The following are some management priorities to consider:
No one can be commanded to be driven, successful or creative. People need to be inspired and enabled. The new breed of corporate executives and managers who are involved in the daily operations of their companies spend up to 50 percent of their time out of their offices, on the floor and in the field with employees and their customers. They listen to their staff.
They are constantly asking staff questions about their jobs, customers, products and services. When problems, needs or unmet goals are identified, these corporate leaders provide the information and resources needed for their staff to resolve the problems using their own initiative, creativity, problem-solving skills and taking their own calculated risks.
Part of being a team leader is working with everyone on the team to set objectives, develop strategies, and then enable each person to accomplish these goals as members of a winner's circle.
Each corporate member needs hands-on involvement in developing their own blueprint for success. Creating strategies and visions is only one component of winning because each person must have the individual responsibility and authority to achieve his or her goals, and management must provide them with the necessary information, education, finances and staff support.
And when the corporate team wins, all involved must be recognized before their peers and rewarded both financially and personally.
Find Your Partner
Instead of continually selling something to someone else, a salesperson must take a different, broader perspective when they want to partner with that customer. They find themselves listening more than talking, suggesting instead of selling.
The customer contact becomes one of sharing ideas not buying and selling product. On average, this relationship takes longer to develop - one or two visits for up to an hour each to provide for all needs and products within a particular category instead of one visit for the quick, single-product sale.
But the reward of a long-term relationship is much more profitable for all parties involved.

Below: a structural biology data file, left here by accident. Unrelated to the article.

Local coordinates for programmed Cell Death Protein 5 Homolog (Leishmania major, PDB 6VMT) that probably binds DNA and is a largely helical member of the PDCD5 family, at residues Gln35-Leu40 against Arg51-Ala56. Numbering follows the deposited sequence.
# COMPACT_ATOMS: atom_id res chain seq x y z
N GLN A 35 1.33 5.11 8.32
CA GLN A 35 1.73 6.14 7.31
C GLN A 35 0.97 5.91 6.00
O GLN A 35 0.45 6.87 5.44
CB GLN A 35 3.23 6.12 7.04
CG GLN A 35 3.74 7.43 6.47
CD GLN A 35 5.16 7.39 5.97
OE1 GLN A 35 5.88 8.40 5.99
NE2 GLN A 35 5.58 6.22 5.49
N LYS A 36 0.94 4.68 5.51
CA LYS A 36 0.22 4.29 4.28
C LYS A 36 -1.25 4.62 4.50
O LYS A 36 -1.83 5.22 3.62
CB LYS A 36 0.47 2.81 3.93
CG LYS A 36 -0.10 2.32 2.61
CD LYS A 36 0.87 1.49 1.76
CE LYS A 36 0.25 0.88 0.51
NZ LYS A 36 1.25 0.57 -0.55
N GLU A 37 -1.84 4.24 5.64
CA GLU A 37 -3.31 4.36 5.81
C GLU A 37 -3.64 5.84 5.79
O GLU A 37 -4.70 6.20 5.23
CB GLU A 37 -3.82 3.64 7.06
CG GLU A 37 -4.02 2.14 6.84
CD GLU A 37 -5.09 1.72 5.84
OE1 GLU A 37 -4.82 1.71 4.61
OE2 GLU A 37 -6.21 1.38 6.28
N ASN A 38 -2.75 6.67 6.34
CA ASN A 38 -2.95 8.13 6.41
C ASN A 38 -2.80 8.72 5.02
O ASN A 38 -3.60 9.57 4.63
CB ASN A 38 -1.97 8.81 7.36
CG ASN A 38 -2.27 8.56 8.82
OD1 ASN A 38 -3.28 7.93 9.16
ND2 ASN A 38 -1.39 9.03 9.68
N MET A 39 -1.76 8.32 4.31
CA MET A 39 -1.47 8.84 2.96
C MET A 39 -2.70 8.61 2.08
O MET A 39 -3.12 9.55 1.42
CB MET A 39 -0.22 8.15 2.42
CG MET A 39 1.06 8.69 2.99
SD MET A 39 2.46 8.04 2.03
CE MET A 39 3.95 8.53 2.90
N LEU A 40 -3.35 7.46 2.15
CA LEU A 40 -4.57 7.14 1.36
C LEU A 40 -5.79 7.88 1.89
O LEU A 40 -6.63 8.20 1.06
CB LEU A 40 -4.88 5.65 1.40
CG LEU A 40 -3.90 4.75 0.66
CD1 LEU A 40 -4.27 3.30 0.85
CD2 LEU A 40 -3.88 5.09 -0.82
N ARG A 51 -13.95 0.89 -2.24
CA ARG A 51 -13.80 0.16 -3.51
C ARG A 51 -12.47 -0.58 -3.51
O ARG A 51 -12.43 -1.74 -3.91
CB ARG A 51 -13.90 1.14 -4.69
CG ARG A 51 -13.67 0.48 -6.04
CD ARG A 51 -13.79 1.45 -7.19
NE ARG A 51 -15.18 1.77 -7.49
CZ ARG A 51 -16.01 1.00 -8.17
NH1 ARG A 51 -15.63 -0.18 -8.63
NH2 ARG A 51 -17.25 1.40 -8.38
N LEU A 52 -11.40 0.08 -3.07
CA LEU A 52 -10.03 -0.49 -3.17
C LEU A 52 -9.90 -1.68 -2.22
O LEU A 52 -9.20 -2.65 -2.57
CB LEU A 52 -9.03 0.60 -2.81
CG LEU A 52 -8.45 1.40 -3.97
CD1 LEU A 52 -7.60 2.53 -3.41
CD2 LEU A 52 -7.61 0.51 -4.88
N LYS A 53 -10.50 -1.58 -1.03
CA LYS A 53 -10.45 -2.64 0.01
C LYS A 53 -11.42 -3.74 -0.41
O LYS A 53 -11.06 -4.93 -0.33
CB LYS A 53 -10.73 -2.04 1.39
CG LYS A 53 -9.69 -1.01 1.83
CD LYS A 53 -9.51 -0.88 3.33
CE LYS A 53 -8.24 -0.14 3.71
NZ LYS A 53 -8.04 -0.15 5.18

Closes. Sales performance. Quotas. These "motivators" have been proven to be detrimental to a salesperson's long-term results and growth.
High performance standards cannot result from isolated management expectations, because salespeople need nurturing, support and resources if they are to be successful. If after receiving management and team support they are still unable to meet their goals, then they might not be a good fit for your team.
But in today's management, confrontation has given way to questioning and finding out why someone is having difficulty achieving their objectives. Help them overcome whatever obstacles they are facing and once again you have a winning team.
A lot has been said and written about employee empowerment, responsibility and authority. But the bottom line is that all corporate employees must be able to make customers happy when issues arise.
They need the autonomy to make decisions that meet their customer's needs or resolve their problems. And then at regular company meetings, a self-sustaining yet unofficial mentoring program will become part of the agenda as the more seasoned - and self-sufficient - salespeople share their experiences with the rest of the your team.
This article originally appeared in the May 2000 issue of HME Business.
Cynthia A. Parkman is a lecturer in nursing leadership and management as well as case management, at California State University, Sacramento, and partner in CAP Kay Consultants, offering online care management and complementary therapy education and resources at www.nodoctor.com. Parkman is co-developer of the CSUS Regional and Continuing Education Case Management Certificate program and is a published author of case management, leadership, patient advocacy, and CAM therapies. Parkman authors several feature columns on CAM therapy trends for case management and managed care journals. She is co-researcher on CAM therapy inclusion within nursing school curricula in the United States and she is a member of CMSA, ANA, and American Holistic Nurses Association.